1. The respondent was one of two persons to whom the father of the appellants sold certain lands. There is nothing in the sale deed to import that the vendees took otherwise than as tenants in common and the recital of payment of half the price by each is in favour of the construction which must be put upon the instrument in the absence of any clear indications that the vendees took jointly. We agree therefore with the argument on behalf of the respondent that the interests of the vendees with reference to the covenant which under the provisions of the Transfer of Property Act a vendor is in the absence of a contract to the contrary deemed to enter with the vendee were several. This covenant according to the Act runs with the land. The objection that the plaintiff was not entitled to sue without the other vendee being made a party to the suit therefore fails. Nor do we think the suit is barred by limitation inasmuch as it is brought within six years from the date of the sale to the respondent. The present case is not distinguishable from Krishnan Nambiar v. Kannan I.L.R. 21 M.P. 8 followed in the Zemindar of Vizianagram v. Behara Suryanarayana Patrulu I.L.R. 25 M. 587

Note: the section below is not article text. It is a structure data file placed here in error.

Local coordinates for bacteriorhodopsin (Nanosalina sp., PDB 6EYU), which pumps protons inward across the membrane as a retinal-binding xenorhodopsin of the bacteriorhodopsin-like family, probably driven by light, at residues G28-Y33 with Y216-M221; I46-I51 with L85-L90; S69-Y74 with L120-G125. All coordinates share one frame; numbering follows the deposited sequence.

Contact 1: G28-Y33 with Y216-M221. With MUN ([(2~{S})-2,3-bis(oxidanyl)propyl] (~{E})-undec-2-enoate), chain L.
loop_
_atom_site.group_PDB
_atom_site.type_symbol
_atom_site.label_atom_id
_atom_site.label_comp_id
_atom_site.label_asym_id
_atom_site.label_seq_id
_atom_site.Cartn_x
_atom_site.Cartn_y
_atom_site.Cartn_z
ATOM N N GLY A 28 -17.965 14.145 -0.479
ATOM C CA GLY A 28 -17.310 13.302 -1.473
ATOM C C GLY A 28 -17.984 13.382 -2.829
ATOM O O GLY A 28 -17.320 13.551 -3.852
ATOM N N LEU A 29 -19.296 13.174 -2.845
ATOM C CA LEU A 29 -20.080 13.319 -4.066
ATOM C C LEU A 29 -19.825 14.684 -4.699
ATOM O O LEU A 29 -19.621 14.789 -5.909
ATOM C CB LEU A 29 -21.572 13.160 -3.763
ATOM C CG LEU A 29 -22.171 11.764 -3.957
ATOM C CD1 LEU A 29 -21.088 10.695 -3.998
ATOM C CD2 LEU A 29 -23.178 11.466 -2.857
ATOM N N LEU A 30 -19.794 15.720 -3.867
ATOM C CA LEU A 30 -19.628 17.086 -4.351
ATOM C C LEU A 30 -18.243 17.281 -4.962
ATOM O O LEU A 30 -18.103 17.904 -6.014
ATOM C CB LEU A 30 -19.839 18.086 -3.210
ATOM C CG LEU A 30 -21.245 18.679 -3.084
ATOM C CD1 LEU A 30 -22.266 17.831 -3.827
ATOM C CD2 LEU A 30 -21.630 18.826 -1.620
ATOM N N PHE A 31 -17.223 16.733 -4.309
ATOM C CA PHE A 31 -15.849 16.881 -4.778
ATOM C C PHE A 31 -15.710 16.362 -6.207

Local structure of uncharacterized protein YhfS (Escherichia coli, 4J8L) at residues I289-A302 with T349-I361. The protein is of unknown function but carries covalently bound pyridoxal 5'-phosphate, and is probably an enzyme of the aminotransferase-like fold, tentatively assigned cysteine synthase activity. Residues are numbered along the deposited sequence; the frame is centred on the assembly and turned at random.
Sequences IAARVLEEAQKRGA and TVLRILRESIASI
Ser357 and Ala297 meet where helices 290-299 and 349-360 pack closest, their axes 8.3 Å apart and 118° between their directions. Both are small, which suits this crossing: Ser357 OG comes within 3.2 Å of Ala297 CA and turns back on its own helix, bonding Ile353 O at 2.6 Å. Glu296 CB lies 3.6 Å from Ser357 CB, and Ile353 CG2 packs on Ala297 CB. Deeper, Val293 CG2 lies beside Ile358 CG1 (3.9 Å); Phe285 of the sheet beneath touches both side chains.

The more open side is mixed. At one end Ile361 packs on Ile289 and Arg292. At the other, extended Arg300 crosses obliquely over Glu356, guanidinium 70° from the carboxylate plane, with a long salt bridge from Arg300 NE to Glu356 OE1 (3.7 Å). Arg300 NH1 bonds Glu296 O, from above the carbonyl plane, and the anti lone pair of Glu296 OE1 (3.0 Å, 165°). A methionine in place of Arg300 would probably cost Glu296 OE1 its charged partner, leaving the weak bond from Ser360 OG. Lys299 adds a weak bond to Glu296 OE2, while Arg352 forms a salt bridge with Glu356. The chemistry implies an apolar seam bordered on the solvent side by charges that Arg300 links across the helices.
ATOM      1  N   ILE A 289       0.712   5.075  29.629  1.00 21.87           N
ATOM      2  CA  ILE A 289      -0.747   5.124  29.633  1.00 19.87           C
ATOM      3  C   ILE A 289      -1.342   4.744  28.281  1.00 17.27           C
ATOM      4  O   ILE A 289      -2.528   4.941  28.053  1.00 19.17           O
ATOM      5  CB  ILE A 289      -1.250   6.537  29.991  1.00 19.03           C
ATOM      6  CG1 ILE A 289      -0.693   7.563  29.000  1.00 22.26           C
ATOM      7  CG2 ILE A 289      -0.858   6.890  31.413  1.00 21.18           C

2. The language of the Transfer of Property Act is 'shall be deemed to contract' (Section 55, Sub-section 2). This makes it clear that the contract so deemed to have been entered into should be taken as part and parcel of the transaction of sale and where the circumstances of the transaction require a writing registered, as embodied in such writing.
3. The second appeal fails and is dismissed with costs.